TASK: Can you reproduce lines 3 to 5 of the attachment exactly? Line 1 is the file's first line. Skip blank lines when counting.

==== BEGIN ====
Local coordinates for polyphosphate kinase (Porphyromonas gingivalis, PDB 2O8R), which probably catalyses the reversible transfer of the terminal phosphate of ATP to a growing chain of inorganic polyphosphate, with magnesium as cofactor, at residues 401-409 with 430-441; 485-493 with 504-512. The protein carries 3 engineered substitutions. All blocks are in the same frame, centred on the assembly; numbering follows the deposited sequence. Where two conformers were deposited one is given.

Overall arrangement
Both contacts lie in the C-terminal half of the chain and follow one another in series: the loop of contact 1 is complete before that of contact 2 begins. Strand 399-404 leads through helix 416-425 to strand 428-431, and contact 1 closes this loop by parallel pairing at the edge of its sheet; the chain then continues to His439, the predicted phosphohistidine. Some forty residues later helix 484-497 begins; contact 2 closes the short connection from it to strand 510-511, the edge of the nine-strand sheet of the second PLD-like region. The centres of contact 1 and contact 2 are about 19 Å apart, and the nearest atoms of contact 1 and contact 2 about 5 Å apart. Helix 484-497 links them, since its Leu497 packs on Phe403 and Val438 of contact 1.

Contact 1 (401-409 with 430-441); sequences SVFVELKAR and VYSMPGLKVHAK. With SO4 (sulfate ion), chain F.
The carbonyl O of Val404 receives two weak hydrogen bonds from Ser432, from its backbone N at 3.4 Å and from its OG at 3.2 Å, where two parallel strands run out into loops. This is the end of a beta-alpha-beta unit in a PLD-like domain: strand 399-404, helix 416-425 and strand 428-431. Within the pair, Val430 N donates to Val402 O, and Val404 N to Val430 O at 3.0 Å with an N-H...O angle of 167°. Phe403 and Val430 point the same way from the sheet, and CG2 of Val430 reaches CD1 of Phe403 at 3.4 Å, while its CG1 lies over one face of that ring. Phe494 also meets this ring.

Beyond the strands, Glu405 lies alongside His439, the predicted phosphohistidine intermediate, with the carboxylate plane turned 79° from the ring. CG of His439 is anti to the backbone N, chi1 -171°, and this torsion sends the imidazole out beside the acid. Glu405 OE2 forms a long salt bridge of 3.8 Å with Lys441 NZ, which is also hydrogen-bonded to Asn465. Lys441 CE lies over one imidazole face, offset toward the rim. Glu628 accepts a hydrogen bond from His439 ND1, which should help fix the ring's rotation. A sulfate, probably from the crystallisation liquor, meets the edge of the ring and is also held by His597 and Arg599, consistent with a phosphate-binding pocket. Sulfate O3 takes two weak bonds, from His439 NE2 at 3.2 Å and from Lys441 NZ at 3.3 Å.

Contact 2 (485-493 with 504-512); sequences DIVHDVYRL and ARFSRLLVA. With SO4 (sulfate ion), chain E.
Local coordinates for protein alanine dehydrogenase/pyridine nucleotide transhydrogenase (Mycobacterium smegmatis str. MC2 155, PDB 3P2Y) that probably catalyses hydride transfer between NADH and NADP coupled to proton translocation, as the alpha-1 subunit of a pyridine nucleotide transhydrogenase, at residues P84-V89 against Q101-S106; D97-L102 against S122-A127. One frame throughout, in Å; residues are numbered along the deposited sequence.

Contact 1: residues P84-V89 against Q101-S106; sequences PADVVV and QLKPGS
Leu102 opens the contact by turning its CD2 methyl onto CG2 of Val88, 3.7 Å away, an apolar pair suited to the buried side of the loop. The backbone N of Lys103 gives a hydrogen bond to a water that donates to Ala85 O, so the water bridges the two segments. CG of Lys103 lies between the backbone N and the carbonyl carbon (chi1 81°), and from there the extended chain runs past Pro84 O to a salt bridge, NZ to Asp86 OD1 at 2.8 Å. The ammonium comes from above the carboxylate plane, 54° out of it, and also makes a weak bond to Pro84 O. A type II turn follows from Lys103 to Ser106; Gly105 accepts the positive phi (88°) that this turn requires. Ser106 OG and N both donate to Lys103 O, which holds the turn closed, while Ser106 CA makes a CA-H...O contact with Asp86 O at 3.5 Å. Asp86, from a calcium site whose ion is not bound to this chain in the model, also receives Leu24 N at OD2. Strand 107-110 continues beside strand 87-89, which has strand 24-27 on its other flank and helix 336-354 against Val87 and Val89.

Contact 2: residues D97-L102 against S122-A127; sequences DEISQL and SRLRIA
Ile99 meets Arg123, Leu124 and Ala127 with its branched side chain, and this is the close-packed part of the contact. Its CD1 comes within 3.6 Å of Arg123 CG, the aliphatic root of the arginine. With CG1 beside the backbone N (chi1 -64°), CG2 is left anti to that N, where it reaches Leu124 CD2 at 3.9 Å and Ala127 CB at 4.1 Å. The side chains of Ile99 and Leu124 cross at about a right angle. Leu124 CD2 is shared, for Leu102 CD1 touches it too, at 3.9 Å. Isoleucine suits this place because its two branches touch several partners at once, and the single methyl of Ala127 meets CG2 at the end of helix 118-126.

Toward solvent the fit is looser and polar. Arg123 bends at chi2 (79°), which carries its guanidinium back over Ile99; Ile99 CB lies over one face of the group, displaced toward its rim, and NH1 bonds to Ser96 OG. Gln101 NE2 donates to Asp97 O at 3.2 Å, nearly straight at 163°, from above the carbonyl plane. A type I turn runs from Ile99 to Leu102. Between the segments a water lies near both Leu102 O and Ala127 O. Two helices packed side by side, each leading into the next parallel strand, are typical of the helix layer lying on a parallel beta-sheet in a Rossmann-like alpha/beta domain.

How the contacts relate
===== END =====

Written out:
Both contacts lie in the C-terminal half of the chain and follow one another in series: the loop of contact 1 is complete before that of contact 2 begins. Strand 399-404 leads through helix 416-425 to strand 428-431, and contact 1 closes this loop by parallel pairing at the edge of its sheet; the chain then continues to His439, the predicted phosphohistidine. Some forty residues later helix 484-497 begins; contact 2 closes the short connection from it to strand 510-511, the edge of the nine-strand sheet of the second PLD-like region. The centres of contact 1 and contact 2 are about 19 Å apart, and the nearest atoms of contact 1 and contact 2 about 5 Å apart. Helix 484-497 links them, since its Leu497 packs on Phe403 and Val438 of contact 1.

Contact 1 (401-409 with 430-441); sequences SVFVELKAR and VYSMPGLKVHAK. With SO4 (sulfate ion), chain F.
The carbonyl O of Val404 receives two weak hydrogen bonds from Ser432, from its backbone N at 3.4 Å and from its OG at 3.2 Å, where two parallel strands run out into loops. This is the end of a beta-alpha-beta unit in a PLD-like domain: strand 399-404, helix 416-425 and strand 428-431. Within the pair, Val430 N donates to Val402 O, and Val404 N to Val430 O at 3.0 Å with an N-H...O angle of 167°. Phe403 and Val430 point the same way from the sheet, and CG2 of Val430 reaches CD1 of Phe403 at 3.4 Å, while its CG1 lies over one face of that ring. Phe494 also meets this ring.